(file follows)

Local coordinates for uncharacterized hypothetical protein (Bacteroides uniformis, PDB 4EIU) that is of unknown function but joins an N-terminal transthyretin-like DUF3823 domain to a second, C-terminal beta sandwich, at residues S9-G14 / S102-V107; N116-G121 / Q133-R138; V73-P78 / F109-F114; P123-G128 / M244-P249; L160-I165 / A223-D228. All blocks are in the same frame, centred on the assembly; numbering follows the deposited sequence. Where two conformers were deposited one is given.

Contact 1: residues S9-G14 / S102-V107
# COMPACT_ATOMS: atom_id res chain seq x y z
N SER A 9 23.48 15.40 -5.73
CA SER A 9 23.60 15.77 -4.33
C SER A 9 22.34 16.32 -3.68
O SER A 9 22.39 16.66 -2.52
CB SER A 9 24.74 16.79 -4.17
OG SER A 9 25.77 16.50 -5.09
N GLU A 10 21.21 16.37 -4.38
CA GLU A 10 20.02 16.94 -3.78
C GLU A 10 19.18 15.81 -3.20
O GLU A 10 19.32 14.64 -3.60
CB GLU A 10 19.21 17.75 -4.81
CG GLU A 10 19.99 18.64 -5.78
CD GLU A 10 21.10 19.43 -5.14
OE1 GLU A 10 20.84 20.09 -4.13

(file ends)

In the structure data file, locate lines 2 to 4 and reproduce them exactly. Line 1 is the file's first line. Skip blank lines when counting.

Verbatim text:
Contact 1: residues S9-G14 / S102-V107
# COMPACT_ATOMS: atom_id res chain seq x y z
N SER A 9 23.48 15.40 -5.73